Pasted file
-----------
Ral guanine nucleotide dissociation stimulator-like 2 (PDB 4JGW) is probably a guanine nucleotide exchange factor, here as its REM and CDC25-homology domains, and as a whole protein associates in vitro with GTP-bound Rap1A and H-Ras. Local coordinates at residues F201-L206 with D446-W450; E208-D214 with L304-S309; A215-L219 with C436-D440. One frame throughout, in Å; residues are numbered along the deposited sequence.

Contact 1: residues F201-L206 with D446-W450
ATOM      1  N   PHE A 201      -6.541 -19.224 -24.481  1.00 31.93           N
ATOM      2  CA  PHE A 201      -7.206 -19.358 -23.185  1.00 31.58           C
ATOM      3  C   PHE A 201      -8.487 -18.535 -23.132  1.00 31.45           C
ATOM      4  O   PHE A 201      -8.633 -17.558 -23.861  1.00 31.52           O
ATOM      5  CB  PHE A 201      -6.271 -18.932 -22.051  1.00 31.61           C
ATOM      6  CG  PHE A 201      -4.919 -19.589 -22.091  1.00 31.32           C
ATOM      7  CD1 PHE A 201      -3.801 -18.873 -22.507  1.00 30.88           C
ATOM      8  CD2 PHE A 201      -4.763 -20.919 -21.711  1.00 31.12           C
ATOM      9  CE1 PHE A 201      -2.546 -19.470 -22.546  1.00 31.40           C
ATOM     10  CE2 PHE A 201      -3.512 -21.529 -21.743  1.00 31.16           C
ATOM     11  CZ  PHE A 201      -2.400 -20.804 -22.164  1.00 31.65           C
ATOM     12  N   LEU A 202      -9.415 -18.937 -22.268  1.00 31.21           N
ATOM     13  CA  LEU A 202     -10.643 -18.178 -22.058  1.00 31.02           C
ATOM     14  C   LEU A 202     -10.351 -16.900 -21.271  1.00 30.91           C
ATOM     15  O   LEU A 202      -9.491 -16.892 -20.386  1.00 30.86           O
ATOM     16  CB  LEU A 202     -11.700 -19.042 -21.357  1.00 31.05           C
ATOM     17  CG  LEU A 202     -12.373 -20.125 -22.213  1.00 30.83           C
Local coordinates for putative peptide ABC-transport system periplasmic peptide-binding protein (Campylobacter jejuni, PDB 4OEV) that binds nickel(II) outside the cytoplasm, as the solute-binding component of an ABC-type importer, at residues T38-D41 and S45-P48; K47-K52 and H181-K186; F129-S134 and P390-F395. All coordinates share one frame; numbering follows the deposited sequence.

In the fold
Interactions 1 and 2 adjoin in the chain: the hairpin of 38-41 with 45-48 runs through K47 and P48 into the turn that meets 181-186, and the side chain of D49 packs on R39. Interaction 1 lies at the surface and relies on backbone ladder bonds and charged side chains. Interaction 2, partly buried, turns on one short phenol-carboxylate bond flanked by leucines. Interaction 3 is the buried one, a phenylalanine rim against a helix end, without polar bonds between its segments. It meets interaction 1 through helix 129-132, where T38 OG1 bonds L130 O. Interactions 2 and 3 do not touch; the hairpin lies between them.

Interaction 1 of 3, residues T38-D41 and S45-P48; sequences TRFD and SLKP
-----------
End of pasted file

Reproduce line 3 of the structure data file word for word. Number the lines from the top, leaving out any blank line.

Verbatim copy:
ATOM      1  N   PHE A 201      -6.541 -19.224 -24.481  1.00 31.93           N